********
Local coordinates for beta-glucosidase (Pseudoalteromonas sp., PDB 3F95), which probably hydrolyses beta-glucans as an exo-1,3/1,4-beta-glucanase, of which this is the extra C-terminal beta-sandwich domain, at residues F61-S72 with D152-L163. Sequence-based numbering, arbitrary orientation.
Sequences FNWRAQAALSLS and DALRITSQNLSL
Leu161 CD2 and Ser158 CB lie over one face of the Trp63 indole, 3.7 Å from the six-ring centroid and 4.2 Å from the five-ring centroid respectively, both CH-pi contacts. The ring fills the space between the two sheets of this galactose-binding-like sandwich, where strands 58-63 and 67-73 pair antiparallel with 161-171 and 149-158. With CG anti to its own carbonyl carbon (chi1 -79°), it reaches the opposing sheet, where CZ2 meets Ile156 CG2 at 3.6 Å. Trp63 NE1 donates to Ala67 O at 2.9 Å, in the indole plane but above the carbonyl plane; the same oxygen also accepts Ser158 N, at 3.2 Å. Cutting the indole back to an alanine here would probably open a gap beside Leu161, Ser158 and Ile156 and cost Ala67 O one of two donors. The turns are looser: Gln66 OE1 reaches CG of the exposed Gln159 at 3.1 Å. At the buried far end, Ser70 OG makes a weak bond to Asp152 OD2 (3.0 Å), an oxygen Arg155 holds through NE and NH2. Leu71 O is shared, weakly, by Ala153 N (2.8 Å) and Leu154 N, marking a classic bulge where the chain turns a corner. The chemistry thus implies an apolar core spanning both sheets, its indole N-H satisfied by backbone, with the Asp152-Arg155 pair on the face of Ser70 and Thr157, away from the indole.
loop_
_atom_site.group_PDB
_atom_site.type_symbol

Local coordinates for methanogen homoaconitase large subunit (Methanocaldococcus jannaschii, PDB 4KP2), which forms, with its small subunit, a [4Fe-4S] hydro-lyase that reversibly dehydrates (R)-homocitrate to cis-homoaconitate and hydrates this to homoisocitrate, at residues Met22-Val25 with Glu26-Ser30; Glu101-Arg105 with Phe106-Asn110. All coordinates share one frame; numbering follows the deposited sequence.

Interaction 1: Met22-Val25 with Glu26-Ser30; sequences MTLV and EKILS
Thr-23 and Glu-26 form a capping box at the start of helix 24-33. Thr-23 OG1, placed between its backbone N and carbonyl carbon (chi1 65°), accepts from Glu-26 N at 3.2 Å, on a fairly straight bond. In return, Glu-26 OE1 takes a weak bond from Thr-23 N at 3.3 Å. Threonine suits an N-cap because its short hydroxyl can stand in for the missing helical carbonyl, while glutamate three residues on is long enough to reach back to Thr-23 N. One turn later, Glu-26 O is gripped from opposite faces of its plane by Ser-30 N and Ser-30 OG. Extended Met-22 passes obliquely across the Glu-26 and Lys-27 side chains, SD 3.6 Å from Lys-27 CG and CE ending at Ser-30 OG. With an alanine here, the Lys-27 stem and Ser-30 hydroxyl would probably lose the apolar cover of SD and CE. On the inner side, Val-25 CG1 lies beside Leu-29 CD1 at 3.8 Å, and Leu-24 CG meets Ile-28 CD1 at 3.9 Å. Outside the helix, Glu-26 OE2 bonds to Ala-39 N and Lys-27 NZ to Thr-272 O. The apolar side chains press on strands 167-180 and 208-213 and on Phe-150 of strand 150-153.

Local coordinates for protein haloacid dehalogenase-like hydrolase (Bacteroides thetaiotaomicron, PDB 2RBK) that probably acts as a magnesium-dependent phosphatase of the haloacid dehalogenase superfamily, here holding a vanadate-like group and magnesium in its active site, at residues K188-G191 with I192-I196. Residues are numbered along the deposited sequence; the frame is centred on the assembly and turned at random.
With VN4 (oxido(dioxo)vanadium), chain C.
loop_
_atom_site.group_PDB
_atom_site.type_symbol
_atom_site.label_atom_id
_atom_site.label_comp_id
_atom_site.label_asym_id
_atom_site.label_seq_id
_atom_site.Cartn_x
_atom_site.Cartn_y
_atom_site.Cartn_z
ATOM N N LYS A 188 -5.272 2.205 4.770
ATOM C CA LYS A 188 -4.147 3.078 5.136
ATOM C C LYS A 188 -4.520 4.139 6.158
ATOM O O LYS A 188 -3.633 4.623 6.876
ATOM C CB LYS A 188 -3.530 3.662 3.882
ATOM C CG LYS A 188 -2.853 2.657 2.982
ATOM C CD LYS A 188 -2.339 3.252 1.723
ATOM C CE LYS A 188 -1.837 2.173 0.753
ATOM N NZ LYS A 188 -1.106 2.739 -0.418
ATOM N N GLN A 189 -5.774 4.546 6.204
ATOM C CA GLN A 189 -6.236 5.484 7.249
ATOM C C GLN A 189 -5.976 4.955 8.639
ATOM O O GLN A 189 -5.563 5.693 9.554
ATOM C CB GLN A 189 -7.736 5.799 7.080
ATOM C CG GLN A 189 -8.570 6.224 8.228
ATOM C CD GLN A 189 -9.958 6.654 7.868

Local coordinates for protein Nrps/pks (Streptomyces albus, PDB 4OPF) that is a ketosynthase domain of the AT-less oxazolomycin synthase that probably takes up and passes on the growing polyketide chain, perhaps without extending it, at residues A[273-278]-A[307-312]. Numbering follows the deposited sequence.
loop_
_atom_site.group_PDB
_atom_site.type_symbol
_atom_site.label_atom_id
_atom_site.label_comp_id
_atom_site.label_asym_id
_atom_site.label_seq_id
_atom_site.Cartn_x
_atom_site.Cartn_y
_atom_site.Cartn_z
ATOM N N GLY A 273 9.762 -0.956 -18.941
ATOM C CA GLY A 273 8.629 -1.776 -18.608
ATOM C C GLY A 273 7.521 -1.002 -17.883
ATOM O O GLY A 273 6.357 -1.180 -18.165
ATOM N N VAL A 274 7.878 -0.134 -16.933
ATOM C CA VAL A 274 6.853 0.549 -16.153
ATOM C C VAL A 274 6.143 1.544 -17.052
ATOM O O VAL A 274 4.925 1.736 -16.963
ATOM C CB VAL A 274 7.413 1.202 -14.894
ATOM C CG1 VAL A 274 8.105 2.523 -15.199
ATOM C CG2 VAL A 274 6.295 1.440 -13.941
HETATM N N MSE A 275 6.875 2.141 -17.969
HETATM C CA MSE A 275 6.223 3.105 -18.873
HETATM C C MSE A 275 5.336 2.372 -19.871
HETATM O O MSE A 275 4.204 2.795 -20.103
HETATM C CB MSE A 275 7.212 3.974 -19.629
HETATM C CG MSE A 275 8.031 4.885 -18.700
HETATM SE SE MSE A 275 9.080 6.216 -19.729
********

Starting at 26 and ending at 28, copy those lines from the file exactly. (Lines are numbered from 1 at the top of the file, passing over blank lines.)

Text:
ATOM C CB LYS A 188 -3.530 3.662 3.882
ATOM C CG LYS A 188 -2.853 2.657 2.982
ATOM C CD LYS A 188 -2.339 3.252 1.723